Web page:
Tuesday, August 21, 2018
The Invisible Man
I am certifiably old. In fact, I was born during World War II and I am not even classified as a Baby Boomer. I have also been old for long enough to acquire some considerable experience at being old. I am also old enough that young women open doors for me and occasionally, people offer me their seat on buses and trains.
Now being old not necessarily all bad. One thing that I have noticed however is that when I am in a mixed age group, I am almost universally ignored to the point of being invisible to younger people. For example, at church in my Ward back in Provo, when I walk down the hallways between meetings, I may as well be invisible to anyone who is under the age of 40. Really. If I happen to catch an eye or say hello, it is almost like they are suddenly being addressed by a chair or the wall. The only exceptions are those people that I am officially assigned to say hello to, such as the families I used to home teach.
There are those who would say, as I was told over and again as a youth if you want friends you have to be a friend. I am sure that is true, but it is also true that before you can be a friend, the potential friend has to acknowledge your existence. I am not a shy person. If I were shy and old, it would be an even more difficult situation.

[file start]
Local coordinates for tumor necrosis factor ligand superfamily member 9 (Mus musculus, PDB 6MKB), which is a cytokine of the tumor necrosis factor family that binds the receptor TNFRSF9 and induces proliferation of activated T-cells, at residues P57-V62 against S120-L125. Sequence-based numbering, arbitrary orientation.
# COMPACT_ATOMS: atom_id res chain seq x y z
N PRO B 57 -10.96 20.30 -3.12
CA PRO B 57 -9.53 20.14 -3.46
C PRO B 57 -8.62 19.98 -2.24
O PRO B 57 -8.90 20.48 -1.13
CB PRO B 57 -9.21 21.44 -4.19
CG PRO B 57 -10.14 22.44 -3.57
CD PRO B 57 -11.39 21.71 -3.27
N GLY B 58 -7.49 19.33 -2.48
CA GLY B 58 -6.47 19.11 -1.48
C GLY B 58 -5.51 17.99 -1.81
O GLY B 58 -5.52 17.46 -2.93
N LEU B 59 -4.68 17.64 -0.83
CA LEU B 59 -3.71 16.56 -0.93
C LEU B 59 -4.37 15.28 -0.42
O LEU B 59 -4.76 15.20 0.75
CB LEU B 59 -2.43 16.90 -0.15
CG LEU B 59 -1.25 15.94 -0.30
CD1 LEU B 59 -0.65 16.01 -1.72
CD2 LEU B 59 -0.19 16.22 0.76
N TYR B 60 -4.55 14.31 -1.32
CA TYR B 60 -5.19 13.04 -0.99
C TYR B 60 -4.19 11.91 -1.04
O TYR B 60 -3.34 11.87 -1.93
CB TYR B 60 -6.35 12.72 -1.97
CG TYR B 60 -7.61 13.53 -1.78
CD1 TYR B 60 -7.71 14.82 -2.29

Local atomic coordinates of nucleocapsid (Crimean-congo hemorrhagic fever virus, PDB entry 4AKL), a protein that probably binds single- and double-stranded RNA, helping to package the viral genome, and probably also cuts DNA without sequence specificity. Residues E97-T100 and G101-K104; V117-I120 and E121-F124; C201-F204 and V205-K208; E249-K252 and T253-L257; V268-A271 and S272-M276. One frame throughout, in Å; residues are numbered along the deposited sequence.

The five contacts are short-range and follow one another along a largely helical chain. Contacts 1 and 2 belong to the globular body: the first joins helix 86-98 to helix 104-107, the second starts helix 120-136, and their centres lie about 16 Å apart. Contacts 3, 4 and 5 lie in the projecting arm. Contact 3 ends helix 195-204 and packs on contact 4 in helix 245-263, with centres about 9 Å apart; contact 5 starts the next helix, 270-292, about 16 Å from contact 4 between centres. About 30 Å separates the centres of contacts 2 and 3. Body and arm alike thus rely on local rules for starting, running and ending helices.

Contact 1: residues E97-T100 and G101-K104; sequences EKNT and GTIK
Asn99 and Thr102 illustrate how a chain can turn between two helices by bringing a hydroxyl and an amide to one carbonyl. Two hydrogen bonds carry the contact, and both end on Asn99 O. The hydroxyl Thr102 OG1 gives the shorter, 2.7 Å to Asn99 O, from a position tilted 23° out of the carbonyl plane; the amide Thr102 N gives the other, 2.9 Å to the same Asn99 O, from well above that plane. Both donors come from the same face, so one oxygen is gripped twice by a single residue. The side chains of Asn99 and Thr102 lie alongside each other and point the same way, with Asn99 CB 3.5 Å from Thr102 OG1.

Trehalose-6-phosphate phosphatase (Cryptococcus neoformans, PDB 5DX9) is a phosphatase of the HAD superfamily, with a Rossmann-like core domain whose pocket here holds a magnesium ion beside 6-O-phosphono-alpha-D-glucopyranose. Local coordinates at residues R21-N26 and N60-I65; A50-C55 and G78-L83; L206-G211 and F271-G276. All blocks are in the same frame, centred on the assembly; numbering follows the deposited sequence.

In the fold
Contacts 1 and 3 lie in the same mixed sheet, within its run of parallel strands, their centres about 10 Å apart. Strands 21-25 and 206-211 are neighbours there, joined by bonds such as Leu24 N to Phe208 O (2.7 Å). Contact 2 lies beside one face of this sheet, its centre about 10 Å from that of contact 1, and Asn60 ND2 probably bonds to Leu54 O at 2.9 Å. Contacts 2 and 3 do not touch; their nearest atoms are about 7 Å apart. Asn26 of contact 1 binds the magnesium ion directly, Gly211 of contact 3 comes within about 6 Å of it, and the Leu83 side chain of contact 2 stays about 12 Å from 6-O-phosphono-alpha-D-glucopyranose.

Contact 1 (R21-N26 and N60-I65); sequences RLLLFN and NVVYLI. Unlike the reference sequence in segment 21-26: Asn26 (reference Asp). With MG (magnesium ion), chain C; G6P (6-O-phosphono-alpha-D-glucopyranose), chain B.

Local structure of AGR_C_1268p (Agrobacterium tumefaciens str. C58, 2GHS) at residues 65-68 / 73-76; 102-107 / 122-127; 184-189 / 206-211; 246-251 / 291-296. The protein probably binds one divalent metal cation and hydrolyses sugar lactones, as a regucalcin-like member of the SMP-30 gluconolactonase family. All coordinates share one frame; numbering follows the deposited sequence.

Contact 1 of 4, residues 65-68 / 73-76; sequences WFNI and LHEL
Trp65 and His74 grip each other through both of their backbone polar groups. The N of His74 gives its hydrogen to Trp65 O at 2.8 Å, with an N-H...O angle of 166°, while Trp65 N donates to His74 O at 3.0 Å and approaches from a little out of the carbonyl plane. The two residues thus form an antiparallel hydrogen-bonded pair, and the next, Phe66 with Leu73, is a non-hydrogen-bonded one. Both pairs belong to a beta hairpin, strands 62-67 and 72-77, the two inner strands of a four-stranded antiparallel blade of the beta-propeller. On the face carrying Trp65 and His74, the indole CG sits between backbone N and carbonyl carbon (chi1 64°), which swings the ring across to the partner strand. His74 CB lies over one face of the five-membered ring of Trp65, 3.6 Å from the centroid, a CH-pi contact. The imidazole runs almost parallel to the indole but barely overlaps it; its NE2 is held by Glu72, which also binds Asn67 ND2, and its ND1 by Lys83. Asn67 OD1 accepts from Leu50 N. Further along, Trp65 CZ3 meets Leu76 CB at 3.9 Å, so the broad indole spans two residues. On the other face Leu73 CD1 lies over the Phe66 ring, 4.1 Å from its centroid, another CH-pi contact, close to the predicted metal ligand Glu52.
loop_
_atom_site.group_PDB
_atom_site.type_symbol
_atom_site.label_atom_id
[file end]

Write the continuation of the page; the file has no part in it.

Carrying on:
Being ignored is not all bad. But being consistently ignored as a consequence of age is a real problem. I mostly feel sorry for the other old people around me who I know are really lonely and would appreciate a smile or a hello. I can say hello to all of them, but it is not a substitute for being noticed by younger people also.
Another consequence of being old is that the leaders of the Ward do not know what to do with you. They are so anxious to make sure everyone has a "calling" in the Ward, that they often put older people into the last in/ first out category. I have solved that problem by being a Church Service or Full-time Missionary for many years. In the middle of serving almost constantly as a missionary, my wife and I also served at the Mesa, Arizona Temple for five and half years. If we keep volunteering for church service related callings, then we solve the leaders' dilemma of what to do with us old folks.
As I continue to get older I understand why they call these the "Golden Years." This is because it takes a lot of gold to get through the expense of being old.
For some time now, I have been writing almost exclusively about being a genealogist. I finally realized that the other topic I have extensive experience in is being old. So, you can expect more commentary on that subject in the future.